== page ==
All the cultural resource laws and types
Be sure to consider potential impacts on all types of cultural resources, in accordance with all the pertinent laws. Typically these will include such factors as:
- Subsistence, religious, medicinal, esthetic, and spiritual values ascribed by cultural groups to the natural and built environment (NEPA, EO 12898);
- Social institutions linked to the environment, or subject to environmental impacts (NEPA, EO 12898);
- Historic properties (NHPA, other federal, state, tribal, local laws);
- Native American graves and cultural items (NAGPRA, state and tribal laws);
- Native American religious practices and spiritual places (AIRFA, EO 13007);
- Archeological sites (ARPA, ADPA, NHPA); and
- Documents and records (FRA).
NHPA (Section 106), NAGPRA, ARPA, ADPA, and FRA have specific regulatory processes that must be followed if they apply. You should make sure that these are addressed in the EA analysis.
Beware of professional bias
Many consulting firms that do cultural management work are dominated by archeologists; others are run by architectural historians. Without meaning to, these specialists may tend to focus only on those types of resources with which they're comfortable. When this happens, other resource types and impacts may go unanalyzed, and present unresolved problems late in the planning process; this can be expensive and time consuming. Make sure your cultural resource people are prepared to address the whole range of resources and impacts that are likely to be of concern.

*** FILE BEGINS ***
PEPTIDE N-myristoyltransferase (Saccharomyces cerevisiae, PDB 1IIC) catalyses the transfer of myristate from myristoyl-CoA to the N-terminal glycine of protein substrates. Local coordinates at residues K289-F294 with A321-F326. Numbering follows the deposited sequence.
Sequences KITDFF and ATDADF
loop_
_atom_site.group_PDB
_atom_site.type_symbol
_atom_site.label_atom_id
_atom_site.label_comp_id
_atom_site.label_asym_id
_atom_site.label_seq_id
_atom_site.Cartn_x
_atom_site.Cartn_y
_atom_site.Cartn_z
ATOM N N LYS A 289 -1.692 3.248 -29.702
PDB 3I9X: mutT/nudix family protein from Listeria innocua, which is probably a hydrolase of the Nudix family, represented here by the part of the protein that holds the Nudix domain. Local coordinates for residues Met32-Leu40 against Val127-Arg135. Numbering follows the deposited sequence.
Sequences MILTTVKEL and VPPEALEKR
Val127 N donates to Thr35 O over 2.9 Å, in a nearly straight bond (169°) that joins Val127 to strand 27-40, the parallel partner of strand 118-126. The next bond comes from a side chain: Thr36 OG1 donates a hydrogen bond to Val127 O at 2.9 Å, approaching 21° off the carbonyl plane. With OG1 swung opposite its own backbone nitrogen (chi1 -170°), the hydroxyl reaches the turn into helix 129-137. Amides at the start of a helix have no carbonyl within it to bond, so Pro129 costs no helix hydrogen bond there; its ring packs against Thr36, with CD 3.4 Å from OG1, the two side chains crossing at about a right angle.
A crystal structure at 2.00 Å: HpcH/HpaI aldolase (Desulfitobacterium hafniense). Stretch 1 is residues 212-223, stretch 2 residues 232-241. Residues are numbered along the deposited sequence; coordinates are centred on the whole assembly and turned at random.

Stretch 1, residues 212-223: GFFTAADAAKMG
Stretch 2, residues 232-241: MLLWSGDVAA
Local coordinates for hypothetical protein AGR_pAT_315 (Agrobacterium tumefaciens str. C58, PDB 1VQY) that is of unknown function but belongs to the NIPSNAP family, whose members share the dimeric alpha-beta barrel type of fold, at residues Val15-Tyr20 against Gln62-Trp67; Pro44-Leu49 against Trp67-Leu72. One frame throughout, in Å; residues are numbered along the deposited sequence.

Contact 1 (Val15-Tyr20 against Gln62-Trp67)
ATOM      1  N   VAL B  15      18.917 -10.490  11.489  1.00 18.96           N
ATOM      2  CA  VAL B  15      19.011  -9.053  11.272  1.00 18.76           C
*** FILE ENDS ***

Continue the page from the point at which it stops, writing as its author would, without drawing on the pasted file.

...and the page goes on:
Coordinating Section 106 review
Of all the cultural resource authorities, Section 106 of NHPA has the most developed, rigorous, and heavily litigated review process, set forth in the Section 106 regulations of the Advisory Council on Historic Preservation (ACHP). Generally speaking, you should try to coordinate EA analysis and Section 106 review as follows:
- When scoping the EA, initiate the Section 106 process by determining whether the project requires Section 106 review, and if it does, by consulting with the State and/or Tribal Historic Preservation Officer (S/THPO) and other concerned parties, establishing the area of potential effect (APE) and establishing the scope of the Section 106 identification effort;